THE BODYGUARD (1992) TRAILER — The Music Is the Message

After Whitney’s tragic death, I found myself watching Youtube videos of her live performance, mourning as well the prior destruction of that sublime instrument, her voice. I decided to blog about the trailer for THE BODYGUARD, a 1992 blockbuster that’s earned $400M since its release, while selling 44 million copies of the soundtrack (the highest total EVER!)

My interest in this trailer was also motivated by a personal brush with the marketing campaign nearly 2 decades ago: I vividly recall the astonished relief and delight of a Warner Bros Marketing Executive (now deceased and who shall remain nameless), who I knew socially, as he confided to my weekend host, Andy Kuehn that “we had put this piece of shit over on the American public.” I don’t think I’m offending anyone to say that The Bodyguard is on no ones list of great films, but it was a cultural event and triumph of casting and concept. Houston portrayed a superstar vocal artist. Costner, on the heels of his Oscar winning role in Dances with Wolves and impressive work in important films like Bull Durham, Field of Dreams and JFK, inhabited the role of Frank Farmer like a Snuggie.

Watching the trailer, I could tell that the film would be a guilty pleasure, and in retrospect, an especially poignant one, since you can’t help but think that if only Whitney had had a man like Frank in her life—to protect her and rescue her—whether from herself, Bobby Brown or Johnnie Walker, she and THE VOICE would be with us today.

But I digress. I am here to discuss the trailer, not parade my grief. And the trailer is an interesting one. Twenty years ago, anticipating the style of current coming attractions, the trailer makers eschewed copy and voice over, relying instead on dialogue to tell the story and lyrics from the music cue – “I Have Nothing” — to convey the emotion and the romance. The music cue is also a diegetic source, since it is one of the big numbers Houston’s character performs.

In this 2:04 second trailer, the premise of the film emerges quickly and without reserve: Rachel Marin, superstar recording artist, hires a veteran security specialist to be her bodyguard, and he in turn protects her from a violent stalker. He falls in love with her as she does with him, the man who literally saves her life and carries her to safety. Whitney looks gorgeous, sings like an angel and delivers a convincing version of herself. Kevin is seriously appealing in his understated, man-of-few-words confidence and competence. The romance develops amidst the existential threat posed by an unseen, but persistent and capable killer. Professional boundaries are crossed and then demolished.

We know they’re falling for each other from dialogue: Costners, “I don’t want to get confused…” and “You’re paying me to protect you,” and “Everybody’s afraid of something…that’s how we know we care about things, when we fear losing them.” Houston’s “How about you Frank Farmer, out there on the edge?” and “I’m not confused.” But even more instructive and certainly more evocative are the lyrics of the music cue which plays beneath the trailer. Ms. Houston sings:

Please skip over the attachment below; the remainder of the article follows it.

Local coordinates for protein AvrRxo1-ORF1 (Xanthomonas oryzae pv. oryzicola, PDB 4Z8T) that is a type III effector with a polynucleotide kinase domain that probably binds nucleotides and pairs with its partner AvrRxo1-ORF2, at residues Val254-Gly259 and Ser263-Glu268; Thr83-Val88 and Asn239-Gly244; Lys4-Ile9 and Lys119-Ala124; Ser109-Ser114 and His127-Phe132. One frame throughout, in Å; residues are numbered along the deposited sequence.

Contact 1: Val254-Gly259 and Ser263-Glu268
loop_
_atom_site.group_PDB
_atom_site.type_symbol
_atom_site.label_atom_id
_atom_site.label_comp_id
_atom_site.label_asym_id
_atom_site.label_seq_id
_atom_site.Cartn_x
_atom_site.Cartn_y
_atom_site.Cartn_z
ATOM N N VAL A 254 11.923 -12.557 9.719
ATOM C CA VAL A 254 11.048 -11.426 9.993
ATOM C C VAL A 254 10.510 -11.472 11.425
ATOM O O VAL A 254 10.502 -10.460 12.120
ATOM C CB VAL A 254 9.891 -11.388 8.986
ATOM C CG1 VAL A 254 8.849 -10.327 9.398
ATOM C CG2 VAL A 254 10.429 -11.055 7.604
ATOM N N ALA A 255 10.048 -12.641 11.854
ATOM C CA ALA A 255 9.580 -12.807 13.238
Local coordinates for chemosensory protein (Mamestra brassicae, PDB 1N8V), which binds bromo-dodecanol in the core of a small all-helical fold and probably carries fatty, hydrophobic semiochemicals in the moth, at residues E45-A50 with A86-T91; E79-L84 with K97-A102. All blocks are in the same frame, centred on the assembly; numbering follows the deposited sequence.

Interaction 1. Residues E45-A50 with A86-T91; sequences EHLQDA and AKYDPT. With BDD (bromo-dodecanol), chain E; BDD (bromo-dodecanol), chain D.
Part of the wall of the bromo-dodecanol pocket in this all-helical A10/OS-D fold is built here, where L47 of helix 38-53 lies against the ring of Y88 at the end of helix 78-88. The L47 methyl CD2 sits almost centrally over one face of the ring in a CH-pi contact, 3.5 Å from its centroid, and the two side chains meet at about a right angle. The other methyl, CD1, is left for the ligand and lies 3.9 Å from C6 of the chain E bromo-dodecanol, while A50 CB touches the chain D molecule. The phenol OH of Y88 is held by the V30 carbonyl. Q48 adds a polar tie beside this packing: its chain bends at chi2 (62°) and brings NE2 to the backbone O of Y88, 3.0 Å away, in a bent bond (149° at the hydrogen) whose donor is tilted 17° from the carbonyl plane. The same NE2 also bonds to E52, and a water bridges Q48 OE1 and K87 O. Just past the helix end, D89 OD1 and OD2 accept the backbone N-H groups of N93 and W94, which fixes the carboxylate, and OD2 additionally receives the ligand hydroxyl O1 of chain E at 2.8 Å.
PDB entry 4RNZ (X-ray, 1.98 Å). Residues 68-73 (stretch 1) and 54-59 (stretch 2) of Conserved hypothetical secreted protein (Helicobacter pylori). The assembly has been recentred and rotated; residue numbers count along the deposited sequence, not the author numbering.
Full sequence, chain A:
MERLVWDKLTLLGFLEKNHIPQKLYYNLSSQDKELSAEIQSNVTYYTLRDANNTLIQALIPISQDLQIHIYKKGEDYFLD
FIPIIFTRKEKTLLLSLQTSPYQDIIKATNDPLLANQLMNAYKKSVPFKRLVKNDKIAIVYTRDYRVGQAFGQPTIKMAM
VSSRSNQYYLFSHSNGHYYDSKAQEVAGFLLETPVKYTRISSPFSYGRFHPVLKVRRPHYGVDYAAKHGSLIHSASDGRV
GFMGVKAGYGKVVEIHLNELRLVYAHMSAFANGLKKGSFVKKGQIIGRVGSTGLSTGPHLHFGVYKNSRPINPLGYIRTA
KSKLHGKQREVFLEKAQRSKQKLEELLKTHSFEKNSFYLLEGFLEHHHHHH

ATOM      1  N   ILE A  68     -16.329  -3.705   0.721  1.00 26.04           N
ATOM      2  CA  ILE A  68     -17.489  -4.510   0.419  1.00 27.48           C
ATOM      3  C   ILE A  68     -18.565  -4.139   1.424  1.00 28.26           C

Share my life, take me for what I am
Coz I’ll never change all my colors for you

The lyrics occasionally become unintelligible beneath dialogue and action, but return to audibility to serve the emotional and narrative needs of the trailer:

I don’t really need to look very much further
I don’t want to have to go where you don’t follow

And
Well, don’t make me close one more door
I don’t wanna hurt anymore
Stay in my arms if you dare
Or must I imagine you there
Don’t walk away from me…
I have nothing, nothing, nothing
If I don’t have you, you, you, you, you, you.

The editing, approximately 75 decisions in 120 seconds, consists of a combination of close-ups (of faces and reactions) and medium shots of action and event. The pacing is slower when presenting relationship scenes and quicker when capturing the excitement of the action-thriller components. (There are no fades or dissolves; just clean and brisk shot to shot cuts.) In keeping with the title and subject matter, tight shots establish intimacy and personal space, the distance at which a man like Farmer works with his clients. It’s a subtle, appropriate and effective marriage of form with content.

Interestingly, the MTV Video for “I Will Always Love You,” the mega-hit from the film’s mega-soundtrack, functions as an alternate trailer for the film, although it shows a different set of dangers from which Houston needs rescuing by Costner. In the official trailer, the stalker (who’s never identified or identifiable, but whose P.O.V. is used) appears to be hunting his quarry in a domestic setting, with an attack occurring in a nightclub (prompting the famous shot of Costner carrying Whitney) and a final assault and explosion taking place in a lakeside setting. In the video for the song, we see Ms Marin at the Academy Awards, where she has just won a Best Actress statuette, enter the kill zone of her deranged assailant as bodyguard Farmer races to intervene.

In this Video, music promotion and film promotion merge and become indistinguishable. It’s a synthesis notably displayed in the 1986 Valentine to Naval aviators, Top Gun, whose “HIGHWAY TO THE DANGER ZONE” was a huge hit for Kenny Loggins and a marketing bonanza for the film.

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movietrailers101 by Fred Greene is licensed under a Creative Commons Attribution-NonCommercial-ShareAlike 3.0 Unported License.

About Frederick Greene

Entertainment Copywriter & Visiting Assistant Professor, UCLA Dept. of Theater, Film & Television. I teach a graduate seminar in new movie marketing, which focuses on the history, contemporary practice and likely future of a/v advertising for motion picture entertainment.
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